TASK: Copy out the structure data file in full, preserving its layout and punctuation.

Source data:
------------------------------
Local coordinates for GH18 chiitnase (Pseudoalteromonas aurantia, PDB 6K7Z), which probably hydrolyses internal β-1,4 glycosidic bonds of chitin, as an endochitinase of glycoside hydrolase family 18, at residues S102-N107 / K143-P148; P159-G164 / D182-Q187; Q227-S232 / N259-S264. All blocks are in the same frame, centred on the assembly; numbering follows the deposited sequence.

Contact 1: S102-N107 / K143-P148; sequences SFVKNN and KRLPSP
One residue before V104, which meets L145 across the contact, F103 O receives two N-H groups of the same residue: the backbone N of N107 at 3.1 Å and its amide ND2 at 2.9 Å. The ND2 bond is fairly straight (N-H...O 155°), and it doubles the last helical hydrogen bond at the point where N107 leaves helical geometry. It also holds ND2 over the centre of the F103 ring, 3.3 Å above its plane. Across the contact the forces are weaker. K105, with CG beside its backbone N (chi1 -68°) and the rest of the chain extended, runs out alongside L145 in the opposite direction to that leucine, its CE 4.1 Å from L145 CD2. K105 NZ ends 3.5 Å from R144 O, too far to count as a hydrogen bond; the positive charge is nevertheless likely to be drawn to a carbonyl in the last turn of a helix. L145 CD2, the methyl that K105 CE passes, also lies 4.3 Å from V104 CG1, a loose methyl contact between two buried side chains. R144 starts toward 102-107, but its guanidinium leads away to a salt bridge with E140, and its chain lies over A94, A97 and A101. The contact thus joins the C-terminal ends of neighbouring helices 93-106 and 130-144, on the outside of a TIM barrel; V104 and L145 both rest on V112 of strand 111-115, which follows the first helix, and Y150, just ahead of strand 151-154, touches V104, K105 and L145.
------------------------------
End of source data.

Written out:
Local coordinates for GH18 chiitnase (Pseudoalteromonas aurantia, PDB 6K7Z), which probably hydrolyses internal β-1,4 glycosidic bonds of chitin, as an endochitinase of glycoside hydrolase family 18, at residues S102-N107 / K143-P148; P159-G164 / D182-Q187; Q227-S232 / N259-S264. All blocks are in the same frame, centred on the assembly; numbering follows the deposited sequence.

Contact 1: S102-N107 / K143-P148; sequences SFVKNN and KRLPSP
One residue before V104, which meets L145 across the contact, F103 O receives two N-H groups of the same residue: the backbone N of N107 at 3.1 Å and its amide ND2 at 2.9 Å. The ND2 bond is fairly straight (N-H...O 155°), and it doubles the last helical hydrogen bond at the point where N107 leaves helical geometry. It also holds ND2 over the centre of the F103 ring, 3.3 Å above its plane. Across the contact the forces are weaker. K105, with CG beside its backbone N (chi1 -68°) and the rest of the chain extended, runs out alongside L145 in the opposite direction to that leucine, its CE 4.1 Å from L145 CD2. K105 NZ ends 3.5 Å from R144 O, too far to count as a hydrogen bond; the positive charge is nevertheless likely to be drawn to a carbonyl in the last turn of a helix. L145 CD2, the methyl that K105 CE passes, also lies 4.3 Å from V104 CG1, a loose methyl contact between two buried side chains. R144 starts toward 102-107, but its guanidinium leads away to a salt bridge with E140, and its chain lies over A94, A97 and A101. The contact thus joins the C-terminal ends of neighbouring helices 93-106 and 130-144, on the outside of a TIM barrel; V104 and L145 both rest on V112 of strand 111-115, which follows the first helix, and Y150, just ahead of strand 151-154, touches V104, K105 and L145.